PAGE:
While we can only wonder how many of their regular listeners actually heed this call to keep their ears open—and certainly both hosts must run fund drives about twice a year, so it never hurts to cross-promote to another fleetingly captive audience—it’s sweet to imagine rembetika fans staying tuned to enjoy climactic chromatic “pan” [steel drum] passages and syncopated patois innuendo, and West Indian music fans maybe developing new tastes for modal melodies and odd meters. Both the shows feature a wide array of vocals and instrumentals, from various eras: vintage and newer selections, all drawing from highly eclectic island heritages. Though I tend not to favor the more slickly-engineered contemporary ‘pop’ varieties of either repertoire, each show seems steered by its own savvy producer/host (going on a first-name basis) to nurture appreciation of the rootsier side of their playlists. Both Aktina’s Elena and her Caribbean counterpart (whom she affectionately refers as “Trevi”) operate as MC/curator/ambassadors, peppering their multi-hour broadcast stints with community announcements, music dedications and song commentary, on-air call-in contests, event promotions, homespun spots with the “kind compliments of our sponsors,” and occasional fund drives—to subsidize what Trevor reminds us is “precious, expensive airtime” which really could be lost if not enough contributors come through. I am grateful that these devotees have found a way to share their music and earn support to keep it available this way. And while I’m already familiar with many tunes from each of these traditions, each show brings me both new retro discoveries and the pleasure of familiar songs I’ve already grown to love (sometimes with different riffs or settings I’ve never heard before).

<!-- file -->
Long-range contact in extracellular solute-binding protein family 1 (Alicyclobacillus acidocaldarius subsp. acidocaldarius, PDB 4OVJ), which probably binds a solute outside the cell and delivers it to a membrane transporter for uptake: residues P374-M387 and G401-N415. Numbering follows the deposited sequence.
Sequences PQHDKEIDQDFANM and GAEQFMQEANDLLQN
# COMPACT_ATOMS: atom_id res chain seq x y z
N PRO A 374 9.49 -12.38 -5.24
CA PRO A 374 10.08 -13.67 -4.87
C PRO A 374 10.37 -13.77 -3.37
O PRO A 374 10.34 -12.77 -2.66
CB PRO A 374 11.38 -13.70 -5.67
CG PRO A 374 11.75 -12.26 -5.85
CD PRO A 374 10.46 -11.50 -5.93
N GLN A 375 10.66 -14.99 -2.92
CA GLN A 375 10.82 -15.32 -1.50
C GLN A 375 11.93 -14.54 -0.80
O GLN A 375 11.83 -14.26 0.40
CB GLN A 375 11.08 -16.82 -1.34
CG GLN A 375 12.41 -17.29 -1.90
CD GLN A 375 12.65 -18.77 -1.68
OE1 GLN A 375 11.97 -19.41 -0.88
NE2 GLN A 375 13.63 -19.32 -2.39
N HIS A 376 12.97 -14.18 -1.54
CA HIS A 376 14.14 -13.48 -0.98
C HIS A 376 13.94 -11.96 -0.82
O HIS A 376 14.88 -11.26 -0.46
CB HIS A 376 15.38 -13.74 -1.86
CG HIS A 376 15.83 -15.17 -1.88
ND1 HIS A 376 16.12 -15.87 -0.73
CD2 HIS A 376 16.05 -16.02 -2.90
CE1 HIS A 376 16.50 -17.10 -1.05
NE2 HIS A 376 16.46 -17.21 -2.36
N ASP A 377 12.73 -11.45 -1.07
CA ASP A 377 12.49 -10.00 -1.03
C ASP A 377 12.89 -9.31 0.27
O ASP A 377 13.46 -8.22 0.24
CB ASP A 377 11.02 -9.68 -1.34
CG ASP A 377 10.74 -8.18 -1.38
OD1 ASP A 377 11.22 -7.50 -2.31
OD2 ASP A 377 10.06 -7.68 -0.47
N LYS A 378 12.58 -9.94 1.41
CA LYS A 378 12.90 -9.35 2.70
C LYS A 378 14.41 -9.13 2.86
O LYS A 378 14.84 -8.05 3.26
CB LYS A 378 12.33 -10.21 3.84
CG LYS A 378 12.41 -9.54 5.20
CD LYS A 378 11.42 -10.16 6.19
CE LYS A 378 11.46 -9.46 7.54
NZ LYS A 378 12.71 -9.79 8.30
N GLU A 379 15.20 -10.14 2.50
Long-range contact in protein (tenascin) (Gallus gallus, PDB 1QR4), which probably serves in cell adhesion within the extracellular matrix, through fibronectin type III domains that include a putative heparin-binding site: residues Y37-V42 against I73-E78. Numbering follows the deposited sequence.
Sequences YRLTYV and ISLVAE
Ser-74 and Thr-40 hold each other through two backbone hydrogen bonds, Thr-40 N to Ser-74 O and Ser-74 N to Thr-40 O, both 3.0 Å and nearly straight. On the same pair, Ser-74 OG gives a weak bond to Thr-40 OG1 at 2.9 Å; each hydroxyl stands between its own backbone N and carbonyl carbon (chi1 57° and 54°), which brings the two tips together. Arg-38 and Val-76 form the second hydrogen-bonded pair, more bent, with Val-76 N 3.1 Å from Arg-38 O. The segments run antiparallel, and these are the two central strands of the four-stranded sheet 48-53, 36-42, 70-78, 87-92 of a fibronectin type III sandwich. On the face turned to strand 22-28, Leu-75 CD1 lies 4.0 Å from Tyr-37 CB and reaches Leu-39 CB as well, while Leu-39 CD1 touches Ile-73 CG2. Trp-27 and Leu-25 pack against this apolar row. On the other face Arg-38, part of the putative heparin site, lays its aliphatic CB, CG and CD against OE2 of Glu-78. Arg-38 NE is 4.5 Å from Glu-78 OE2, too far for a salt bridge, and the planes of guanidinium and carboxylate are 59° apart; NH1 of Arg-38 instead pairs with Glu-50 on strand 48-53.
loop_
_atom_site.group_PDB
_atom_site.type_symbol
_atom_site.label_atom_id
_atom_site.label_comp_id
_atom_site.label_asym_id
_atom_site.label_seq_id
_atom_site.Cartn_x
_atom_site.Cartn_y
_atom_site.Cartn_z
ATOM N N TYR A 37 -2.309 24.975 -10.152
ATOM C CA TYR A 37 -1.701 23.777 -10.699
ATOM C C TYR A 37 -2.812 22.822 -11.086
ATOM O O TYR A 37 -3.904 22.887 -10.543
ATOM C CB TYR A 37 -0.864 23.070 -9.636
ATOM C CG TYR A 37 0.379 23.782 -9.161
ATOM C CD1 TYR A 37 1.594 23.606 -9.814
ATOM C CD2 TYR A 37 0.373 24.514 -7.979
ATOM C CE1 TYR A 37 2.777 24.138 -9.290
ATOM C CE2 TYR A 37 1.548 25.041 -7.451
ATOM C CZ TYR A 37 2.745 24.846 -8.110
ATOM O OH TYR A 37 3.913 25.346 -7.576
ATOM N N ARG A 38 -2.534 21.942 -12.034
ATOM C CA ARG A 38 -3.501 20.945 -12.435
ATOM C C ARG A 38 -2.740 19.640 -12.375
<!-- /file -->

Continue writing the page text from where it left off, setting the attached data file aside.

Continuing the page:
While I am usually able to hear these shows full of down-to-earth vibrancy, I still have the privilege of visiting as an auditory tourist.

One added appeal for me on the current-day WNYE—in addition to the modal, mellifluous music of the Aegean and the syncopated rhythms of the Caribbean which nurture my ears and my being, and the very human presentation by Elena and Trevi—is that while I am usually able to hear these shows full of down-to-earth vibrancy, I still have the privilege of visiting as an auditory tourist. Only occasionally am I aware of any cultural politics which might affect my pure enjoyment of this artistry in community context.